When Sheriff Clark sought re-election in predominantly Black Dallas County in 1966, newly-empowered Black voters said “Never” and kicked him out of office.

Surely, President Obama had Vivian and others like him in mind when he said at the Aug. 28 commemoration of the 1963 March on Washington: “To dismiss the magnitude of this progress – to suggest, as some sometimes do, that little has changed – that dishonors the courage and the sacrifice of those who paid the price to march in those years…”

Obama recently announced that he is awarding Vivian, one of the most courageous figures of the Civil Rights Movement, the Presidential Medal of Freedom, the nation’s highest civilian honor. Vivian joins other movement veterans, including Dr. Martin Luther King, Jr. (posthumously), James L. Farmer, Dorothy Height, John Lewis, Benjamin L. Hooks, Jesse L. Jackson, Sr., Joseph Lowery, Clarence Mitchell, Rosa Parks, Bayard Rustin (posthumously), Roy Wilkins, Andrew Young and Marian Wright Edelman in receiving the distinguished honor.

Because so much work still needs to be done, sometimes we neglect to stand back and appreciate just how much America has changed in the past 50 years.

The Census Bureau provided the following comparisons:

INCOME

1963:

$22,266 (in 2011 dollars)

The median family income for blacks was 55 percent of the median income for all American families.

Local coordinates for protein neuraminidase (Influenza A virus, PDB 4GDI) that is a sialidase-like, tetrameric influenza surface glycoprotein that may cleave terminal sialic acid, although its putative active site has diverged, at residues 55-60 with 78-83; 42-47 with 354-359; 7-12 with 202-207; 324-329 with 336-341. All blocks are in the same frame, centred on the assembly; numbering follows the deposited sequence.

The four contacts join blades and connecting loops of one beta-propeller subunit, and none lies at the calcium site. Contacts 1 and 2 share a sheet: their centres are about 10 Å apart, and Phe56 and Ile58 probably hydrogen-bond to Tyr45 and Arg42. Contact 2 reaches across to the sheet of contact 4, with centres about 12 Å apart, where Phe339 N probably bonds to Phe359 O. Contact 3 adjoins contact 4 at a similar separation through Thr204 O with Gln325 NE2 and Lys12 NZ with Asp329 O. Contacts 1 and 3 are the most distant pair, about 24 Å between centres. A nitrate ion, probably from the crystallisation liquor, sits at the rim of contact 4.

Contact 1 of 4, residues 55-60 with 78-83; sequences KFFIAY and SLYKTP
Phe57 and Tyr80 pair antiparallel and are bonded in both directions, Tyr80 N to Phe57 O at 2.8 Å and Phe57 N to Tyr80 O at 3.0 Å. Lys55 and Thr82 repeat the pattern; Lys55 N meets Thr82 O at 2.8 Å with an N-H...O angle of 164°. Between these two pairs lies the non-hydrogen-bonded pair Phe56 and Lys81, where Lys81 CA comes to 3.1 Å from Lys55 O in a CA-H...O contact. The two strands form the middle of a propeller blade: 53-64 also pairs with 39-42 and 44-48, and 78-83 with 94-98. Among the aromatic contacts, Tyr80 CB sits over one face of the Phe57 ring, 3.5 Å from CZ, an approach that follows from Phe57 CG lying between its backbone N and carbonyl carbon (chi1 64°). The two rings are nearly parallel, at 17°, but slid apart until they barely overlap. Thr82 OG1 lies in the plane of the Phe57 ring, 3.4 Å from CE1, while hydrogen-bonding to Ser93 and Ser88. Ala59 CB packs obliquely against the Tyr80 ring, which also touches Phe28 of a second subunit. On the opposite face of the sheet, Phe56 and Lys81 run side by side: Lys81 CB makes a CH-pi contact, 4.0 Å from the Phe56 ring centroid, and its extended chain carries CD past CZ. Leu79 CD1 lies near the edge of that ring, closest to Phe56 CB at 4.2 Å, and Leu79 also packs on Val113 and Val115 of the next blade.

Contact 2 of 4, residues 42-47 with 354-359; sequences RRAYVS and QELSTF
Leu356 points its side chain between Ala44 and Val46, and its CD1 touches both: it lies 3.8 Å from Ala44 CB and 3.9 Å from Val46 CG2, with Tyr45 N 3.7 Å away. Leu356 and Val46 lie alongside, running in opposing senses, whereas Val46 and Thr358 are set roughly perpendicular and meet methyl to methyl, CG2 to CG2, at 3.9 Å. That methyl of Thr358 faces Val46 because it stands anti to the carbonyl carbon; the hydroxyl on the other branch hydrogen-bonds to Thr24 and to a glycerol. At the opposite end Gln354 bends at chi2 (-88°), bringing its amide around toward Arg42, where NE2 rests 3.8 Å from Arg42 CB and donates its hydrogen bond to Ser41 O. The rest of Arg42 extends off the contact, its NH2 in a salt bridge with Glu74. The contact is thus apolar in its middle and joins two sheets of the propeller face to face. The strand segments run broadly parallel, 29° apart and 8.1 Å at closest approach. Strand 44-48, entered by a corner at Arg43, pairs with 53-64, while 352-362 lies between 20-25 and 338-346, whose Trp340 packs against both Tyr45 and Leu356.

$25,826 and $14,651 (in 2011 dollars)

Median income of black men and black women who worked full time, year-round

2011

$40,495

The median family income for the Black-alone population was 66 percent of the median income for all American families

$40,273 and $35,146

Median income of single-race black men and black women who worked full time, year-round.

POVERTY

1966

41.8 percent

Poverty rate for Blacks (1966 is the closest year these statistics are available to the historic speech). Nationally, the poverty rate for all races was 14.7 percent.

2011

27.6 percent

Poverty rate for single-race Blacks. Nationally, the poverty rate for all races was 15 percent.

HOUSING

1970

41.6 percent

Homeownership rate for Blacks (the earliest this information is available for race).

2011

43.4 percent

Homeownership rate for Blacks.

HIGH SCHOOL GRADUATION

1964

25.7 percent

Percentage of Blacks age 25 and over who completed at least four years of high school.

2.4 million

Number of Blacks 25 and over with at least four years of high school.

2012

85.0 percent

Percentage of Blacks age 25 and over who completed at least four years of high school.

20.3 million

Number of Blacks 25 and over with at least a high school diploma.

COLLEGE STUDENTS AND GRADUATES

1964

234,000

Number of Black undergraduate college students.

3.9 percent

Percent of Blacks age 25 and over who completed at least four years of college

365,000

Number of Blacks who had at least a bachelor’s degree.

2012

2.6 million

Number of Black undergraduate college students in 2011 — More than 10 times as many as 1964.

21.2 percent

Percent of Blacks age 25 and over who completed at least four years of college.

5.1 million

Number of Blacks who had at least a bachelor’s degree.

Yes, we have made progress as a direct result of the modern Civil Rights Movement. And instead of denying that fact – preferring to see the glass as half empty instead of half full – we should celebrate that progress let it be proof that with our efforts, we can continue to make progress over another 50 years.